Rajagriha means the house of the Kings. Many do not know that it was the first capital of the erstwhile kingdom of Magadha. It was much later that the capital shifted to Pataliputra. In fact, if some sources are to be believed, this was the Kingdom of Jarasandha in the times of Mahabharata. A journey of around three hours from Patna, Rajgir is one of those places with an immense potential as a tourist spot, but the apathy of the administration never allowed it to be counted as one. First of all, there is a serious lack of good hotels. The two government establishments are a perfect example of the decadence that results out of the apathy. The room that I stayed in was big enough for five-a-side football match while the bath could easily accommodate a double bed and yet, few would be ready to bring their families there. Not because the hotel fails to meet the standards but because the concerns for safety and security are not entirely misplaced.
There is an Archaeological Society of India site at Rajgir, history to much of India’s glorious past and a pilgrimage for both Buddhist and Jain scholars. Running short of time, it was difficult to go trekking on the inviting mountain slopes, but a walk down the near empty roads soaking in the beautiful scenery all around was enough for the eyes and the soul. Here, the stupa of Ajatashatru lies forgotten between shanties that have come up all around. Time never forgives anyone. He was the one responsible for the shift of the capital from this city while keeping his father Bimbisara captive here. However, I shall have to come back again in order to climb the mountains to Gridhhakuta (Vulture’s peak) and Saptaparni, the site of the first Buddhist Council.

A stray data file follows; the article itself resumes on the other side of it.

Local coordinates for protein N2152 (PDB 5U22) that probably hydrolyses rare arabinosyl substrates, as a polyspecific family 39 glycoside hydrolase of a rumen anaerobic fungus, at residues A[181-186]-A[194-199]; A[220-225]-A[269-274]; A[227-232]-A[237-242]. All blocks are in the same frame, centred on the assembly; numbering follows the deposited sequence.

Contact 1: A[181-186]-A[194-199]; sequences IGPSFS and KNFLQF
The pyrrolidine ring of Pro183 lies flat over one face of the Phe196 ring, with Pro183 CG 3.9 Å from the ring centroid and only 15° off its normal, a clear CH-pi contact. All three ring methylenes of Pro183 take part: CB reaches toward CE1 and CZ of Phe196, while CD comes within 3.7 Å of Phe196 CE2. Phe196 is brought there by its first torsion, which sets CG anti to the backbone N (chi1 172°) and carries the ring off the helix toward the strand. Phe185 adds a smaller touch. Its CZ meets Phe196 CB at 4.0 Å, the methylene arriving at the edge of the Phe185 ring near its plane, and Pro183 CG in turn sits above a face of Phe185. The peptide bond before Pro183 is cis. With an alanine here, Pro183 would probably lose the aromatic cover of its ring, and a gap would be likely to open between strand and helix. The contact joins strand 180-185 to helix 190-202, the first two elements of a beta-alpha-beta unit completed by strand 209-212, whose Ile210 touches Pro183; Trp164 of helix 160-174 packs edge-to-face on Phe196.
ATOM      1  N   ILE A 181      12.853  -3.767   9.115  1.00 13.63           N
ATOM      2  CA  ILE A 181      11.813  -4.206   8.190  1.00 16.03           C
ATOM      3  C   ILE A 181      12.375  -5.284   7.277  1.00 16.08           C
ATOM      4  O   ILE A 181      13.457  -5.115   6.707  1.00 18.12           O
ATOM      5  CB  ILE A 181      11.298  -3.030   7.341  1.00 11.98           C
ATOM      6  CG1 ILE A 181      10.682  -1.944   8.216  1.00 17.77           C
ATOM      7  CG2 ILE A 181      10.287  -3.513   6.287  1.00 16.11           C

Sawan is an important month in these parts of the world, but more about that in another post maybe. Rajgir is also famous for its hot water springs, within the deep kunds of the Laxmi Narayan Temple. And immersed in water in the warm waters of the kund is where the title of my post originates.
I am thankful, Rajgir has been forgotten by the city dwellers and holiday package tour guides. Still it remains one of those places where the poor and the homeless can come without fear for their rendezvous with the Gods. And unlikely many others, here it’s not yet a pilgrimage for the rich, perhaps because the rich will not take the pains of travelling the unchartered territories.
The Kund still pours out the hot water like they have done for ages and people of every class of life takes a dip in that water, believing that it washes away their misdeeds. We live today, in hope for a better afterlife.
The kund quietly gurgles washing away the filth of the human mind. Everyone gets out and goes back to live the life they have always led, safe in the thought that redemption came about without a price tag.
(Picture courtesy: wiki)